Travel with your Data, and Read Memory Cards in your Spare Time
USB memory keys (aka “thumbdrives”) are a dime a dozen these days, but there are still some innovative twists to be found on the useful technology. Take, for example, the Data Traveler Reader from respected memory experts Kingston Technology.
Quite simply, the Kingston Data Traveler Reader is a basic USB flash memory drive with a memory card reader riding piggyback. Or you could look at the Data Traveler Reader as a basic USB flash memory drive with a built-in ability to upgrade its memory capacity.
Either way you choose to view the Data Traveler Reader, it is a clever product that is truly worth its meager price.
Measuring 1.16″ x 2.66″ x 0.445″, the Data Traveler Reader is slightly bigger in size than many of the USB drives found on the market today. The main reason for the size difference is because the Data Traveler Reader can literally accommodate an SD or MMC memory card inside its backside. You simply pop open the back like the hood of a car, and slide in your memory card.
When you plug the Data Traveler Reader into a computer (it’s compatible with both PC and Mac), you’ll see two separate “removable drives” appear. The internal USB thumbdrive will be the first drive that appears, and the memory card will be the second drive. This is helpful if you need to move or copy a file from a memory card on to the USB memory key.
The Kingston Data Traveler Data Reader worked well in all my tests. I use the internal USB memory key just like any other USB drive, and I find the memory card reader extremely helpful in transferring pictures from my digital camera’s memory card. I also use the built-in card reader to transfer files to the SD card I use in my Treo.
The Data Traveler Reader comes in 1GB and 2GB capacities. The biggest news is the price of these puppies. The 1GB model is usually less than $25 and the 2GB model hovers between $35 and $45! With those low prices, I don’t see how anyone can pass up the opportunity to grab yet another USB memory key, especially one that has a built-in memory card reader.
What’s that Blue Light in your Ear?
If you enjoy flailing your hands around while you talk, then you definitely need a Bluetooth headset for your mobile phone.
Most Bluetooth headsets poke out from the ear and emanate a subtle blue light when in use. The new Jabra BT5020, however, takes a svelte approach and hides behind your ear as much as possible. The headset is covered in a rubbery, nondescript coating that doesn’t call attention to itself.
I normally do not enjoy a headset that goes up, over, and around the back of my ear, but I found the Jabra BT5020 to be pleasantly comfortable. The only issue I had was kanoodling the headset into my ear quickly while trying to catch a phone call.
The rounded earpiece is designed to snugly sit right inside your ear. And because Jabra designed the whole headset to be compatible with either the left or right ear, the rounded earpiece easily swivels. While I appreciate the flexibility of the BT5020, it’s hard to fit the earpiece inside the ear when it spins around so easily.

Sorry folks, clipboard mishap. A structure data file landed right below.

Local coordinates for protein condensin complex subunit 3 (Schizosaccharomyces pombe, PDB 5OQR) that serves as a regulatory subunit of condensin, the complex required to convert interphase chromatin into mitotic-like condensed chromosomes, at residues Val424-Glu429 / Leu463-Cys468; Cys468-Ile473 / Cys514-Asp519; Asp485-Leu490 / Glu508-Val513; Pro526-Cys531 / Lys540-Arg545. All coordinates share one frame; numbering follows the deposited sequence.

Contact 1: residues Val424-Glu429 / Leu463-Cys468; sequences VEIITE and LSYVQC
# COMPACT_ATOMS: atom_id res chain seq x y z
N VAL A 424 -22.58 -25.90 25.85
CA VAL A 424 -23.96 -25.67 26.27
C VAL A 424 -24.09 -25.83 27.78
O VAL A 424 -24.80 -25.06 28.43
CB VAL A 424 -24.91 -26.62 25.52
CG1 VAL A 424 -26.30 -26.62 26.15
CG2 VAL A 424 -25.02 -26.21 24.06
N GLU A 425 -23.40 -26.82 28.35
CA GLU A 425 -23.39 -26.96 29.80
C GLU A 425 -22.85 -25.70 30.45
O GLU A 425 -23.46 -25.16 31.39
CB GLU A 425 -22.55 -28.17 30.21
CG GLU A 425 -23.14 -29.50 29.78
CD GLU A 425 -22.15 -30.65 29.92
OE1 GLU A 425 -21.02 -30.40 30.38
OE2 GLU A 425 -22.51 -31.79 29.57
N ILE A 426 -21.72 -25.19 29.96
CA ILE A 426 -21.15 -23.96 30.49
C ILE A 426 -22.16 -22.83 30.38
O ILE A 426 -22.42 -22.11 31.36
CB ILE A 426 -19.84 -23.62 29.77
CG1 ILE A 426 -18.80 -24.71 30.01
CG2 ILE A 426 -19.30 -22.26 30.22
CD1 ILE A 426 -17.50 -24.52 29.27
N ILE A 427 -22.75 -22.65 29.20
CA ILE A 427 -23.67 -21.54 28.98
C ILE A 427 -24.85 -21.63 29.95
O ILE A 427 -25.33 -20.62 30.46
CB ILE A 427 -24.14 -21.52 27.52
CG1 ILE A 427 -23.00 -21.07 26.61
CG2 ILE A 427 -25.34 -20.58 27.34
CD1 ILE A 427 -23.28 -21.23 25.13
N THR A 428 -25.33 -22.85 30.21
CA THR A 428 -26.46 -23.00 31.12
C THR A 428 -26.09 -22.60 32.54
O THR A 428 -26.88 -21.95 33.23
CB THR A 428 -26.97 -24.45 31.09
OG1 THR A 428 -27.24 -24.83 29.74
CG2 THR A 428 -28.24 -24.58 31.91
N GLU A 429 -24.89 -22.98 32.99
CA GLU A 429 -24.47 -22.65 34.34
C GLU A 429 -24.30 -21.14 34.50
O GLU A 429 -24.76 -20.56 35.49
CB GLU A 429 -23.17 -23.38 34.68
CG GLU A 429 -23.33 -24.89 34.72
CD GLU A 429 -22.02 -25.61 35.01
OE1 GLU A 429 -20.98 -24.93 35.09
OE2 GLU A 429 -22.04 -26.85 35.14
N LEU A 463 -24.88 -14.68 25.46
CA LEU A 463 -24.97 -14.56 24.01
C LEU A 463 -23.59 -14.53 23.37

It took me a few days, but I’ve now become a pro at quickly zipping the headset on. I grab the rounded earpiece, jam it into my ear, and then use my fingers to flip the rest of the headset up and over my ear.
Once the BT5020 is in place, it feels great, and unlike other Bluetooth headsets I’ve used, I have no problem leaving the BT5020 on my ear for an extended period of time.
Buttons on the headset include two for volume up/down, one for call answer/end, and one for power.
The call quality was excellent in all of my tests. The headset easily paired with my phone and I could hear my callers just fine. Folks on the other end of my calls stated across the board that I sounded great on the headset.
I am most pleased with the battery in the BT5020. Jabra claims a talk time of 10 hours and standby time of 300 hours. Most companies inflate the battery life of their products for advertising sake, but I was thoroughly impressed with how long I used the BT5020 without having to charge it up. I did not use it for 10 hours straight, but I had no problem going several days at a time without re-charging.
Jabra was also gracious to include a power adaptor for charging the phone, as well as a short USB cord so you can use the USB port of your computer to charge the phone in a pinch.
Other nice features of the BT5020 include the ability to pair with multiple phones, and a nice vibrating alert mode that can quietly tell you when a phone call is coming in.
Lastly a word on safety: If you use your mobile phone while driving a car, please, please use a headset. Even a wired headset will give your head the freedom of movement you need to be a safe driver, but a Bluetooth headset provides even more freedom.
I highly recommend the Jabra BT5020 Bluetooth headset. It’s not the cheapest headset on the market, but Jabra has an excellent reputation in the market. The BT5020 retails for $79, but you can certainly find it less expensive on many online shopping sites.
|Kingston Data Traveler Reader 2GB Flash Drive and Memory Card Reader (DTCR/2GB)
List price: $28.99
|Kingston Data Traveler Reader 1 GB Flash Drive and Memory Card Reader (DTCR/1GB)
List price: $24.99
|Jabra BT 5020 Executive Bluetooth Headset
Binding: Wireless Phone Accessory
List price: $79.00
Amazon price: $39.99